Legal spat over prayer study ends

The ongoing linkurl:legal battle;http://www.the-scientist.com/blog/display/54035/ between a fertility researcher who published a controversial 2001 linkurl:study;http://www.ncbi.nlm.nih.gov/sites/entrez?cmd=Retrieve&db=PubMed&list_uids=11584476&dopt=AbstractPlus linking in vitro fertilization success to prayer and University of California, Irvine professor Bruce Flamm, who has been openly critical of that study, appears to be over for now. Los Angeles Superior Court judge James Dunn dismissed t

Bob Grant
Bob Grant

Bob Grant is Editor in Chief of The Scientist, where he started in 2007 as a Staff Writer.

View full profile.


Learn about our editorial policies.

Apr 20, 2008
The ongoing linkurl:legal battle;http://www.the-scientist.com/blog/display/54035/ between a fertility researcher who published a controversial 2001 linkurl:study;http://www.ncbi.nlm.nih.gov/sites/entrez?cmd=Retrieve&db=PubMed&list_uids=11584476&dopt=AbstractPlus linking in vitro fertilization success to prayer and University of California, Irvine professor Bruce Flamm, who has been openly critical of that study, appears to be over for now. Los Angeles Superior Court judge James Dunn dismissed the linkurl:suit;http://www.the-scientist.com/news/display/53709/ today (Apr 21) on the grounds that an linkurl:opinion piece;http://www.obgynnews.com/article/PIIS0029743707702021/fulltext that Flamm wrote in __Ob. Gyn. News__ was not defamatory, as the lawyers for the fertility researcher, linkurl:Kwang Yul Cha,;http://www.the-scientist.com/news/display/53166/ had claimed. "[Dunn] basically said the comments were factual when I made them," Flamm said, referring to statements he wrote about Cha and his coauthors in his March 2007 opinion piece. Flamm said that he and his wife received the judge's decision with a "great sigh of relief" today in court. "It's been a real nightmare," Flamm said of the lengthy legal battle. The judge linkurl:threw out;http://www.the-scientist.com/blog/display/53876/...
nkurl:study;http://www.ncbi.nlm.nih.gov/sites/entrez?cmd=Retrieve&db=PubMed&list_uids=11584476&dopt=AbstractPlus linking in vitro fertilization success to prayer and University of California, Irvine professor Bruce Flamm, who has been openly critical of that study, appears to be over for now. Los Angeles Superior Court judge James Dunn dismissed the linkurl:suit;http://www.the-scientist.com/news/display/53709/ today (Apr 21) on the grounds that an linkurl:opinion piece;http://www.obgynnews.com/article/PIIS0029743707702021/fulltext that Flamm wrote in __Ob. Gyn. News__ was not defamatory, as the lawyers for the fertility researcher, linkurl:Kwang Yul Cha,;http://www.the-scientist.com/news/display/53166/ had claimed. "[Dunn] basically said the comments were factual when I made them," Flamm said, referring to statements he wrote about Cha and his coauthors in his March 2007 opinion piece. Flamm said that he and his wife received the judge's decision with a "great sigh of relief" today in court. "It's been a real nightmare," Flamm said of the lengthy legal battle. The judge linkurl:threw out;http://www.the-scientist.com/blog/display/53876/ the suit last November, but linkurl:reversed;http://www.the-scientist.com/blog/display/54217/ that decision in January. According to Flamm, this dismissal is definitive, and the case will only continue if Cha decides to appeal the decision. Cha's legal team has 60 days to file an appeal. "My wife and I will be waking up everyday hoping we don't get that letter," Flamm said. Neither Cha's lawyer nor his spokesperson replied to a request for comment before this blog was posted. Even if the case is finally over, it has curtailed Flamm's critique of Cha's work, and may cast a shadow on the peer review process in general, said Flamm. "I wouldn't be honest if I say that this didn't scare me," Flamm said. "Is it going to chill my criticism? At this point, I don't plan on writing any more articles on [Cha's study], so perhaps it is." Dunn, in a document that Flamm faxed to __The Scientist__, quoted defense lawyers in the case, writing that "lawsuits such as this one can chill the exercise of free speech and healthy debate within the medical peer review system." "I think that's true whether I win or lose," added Flamm.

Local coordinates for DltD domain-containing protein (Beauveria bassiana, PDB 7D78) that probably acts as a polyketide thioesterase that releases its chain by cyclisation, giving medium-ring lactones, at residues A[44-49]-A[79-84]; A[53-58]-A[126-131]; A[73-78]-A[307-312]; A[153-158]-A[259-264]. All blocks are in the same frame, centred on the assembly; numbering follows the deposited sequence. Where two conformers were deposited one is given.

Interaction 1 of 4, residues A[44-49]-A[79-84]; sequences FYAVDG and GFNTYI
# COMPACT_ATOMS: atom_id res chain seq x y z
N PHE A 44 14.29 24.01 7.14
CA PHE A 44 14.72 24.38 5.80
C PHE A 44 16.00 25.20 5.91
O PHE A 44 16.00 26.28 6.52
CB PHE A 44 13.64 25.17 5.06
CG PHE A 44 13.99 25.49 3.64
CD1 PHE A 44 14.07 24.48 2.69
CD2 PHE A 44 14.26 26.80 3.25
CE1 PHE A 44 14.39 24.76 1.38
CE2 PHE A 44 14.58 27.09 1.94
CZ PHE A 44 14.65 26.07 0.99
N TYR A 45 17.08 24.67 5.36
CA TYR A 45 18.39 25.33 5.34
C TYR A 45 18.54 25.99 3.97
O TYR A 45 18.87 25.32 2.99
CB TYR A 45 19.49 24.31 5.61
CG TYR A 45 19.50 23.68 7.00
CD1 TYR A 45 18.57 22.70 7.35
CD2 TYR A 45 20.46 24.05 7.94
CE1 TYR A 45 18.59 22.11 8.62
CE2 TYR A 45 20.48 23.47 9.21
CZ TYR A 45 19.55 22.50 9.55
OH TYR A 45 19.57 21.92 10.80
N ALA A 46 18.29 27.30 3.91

Interested in reading more?

Become a Member of

Receive full access to more than 35 years of archives, as well as TS Digest, digital editions of The Scientist, feature stories, and much more!
Already a member?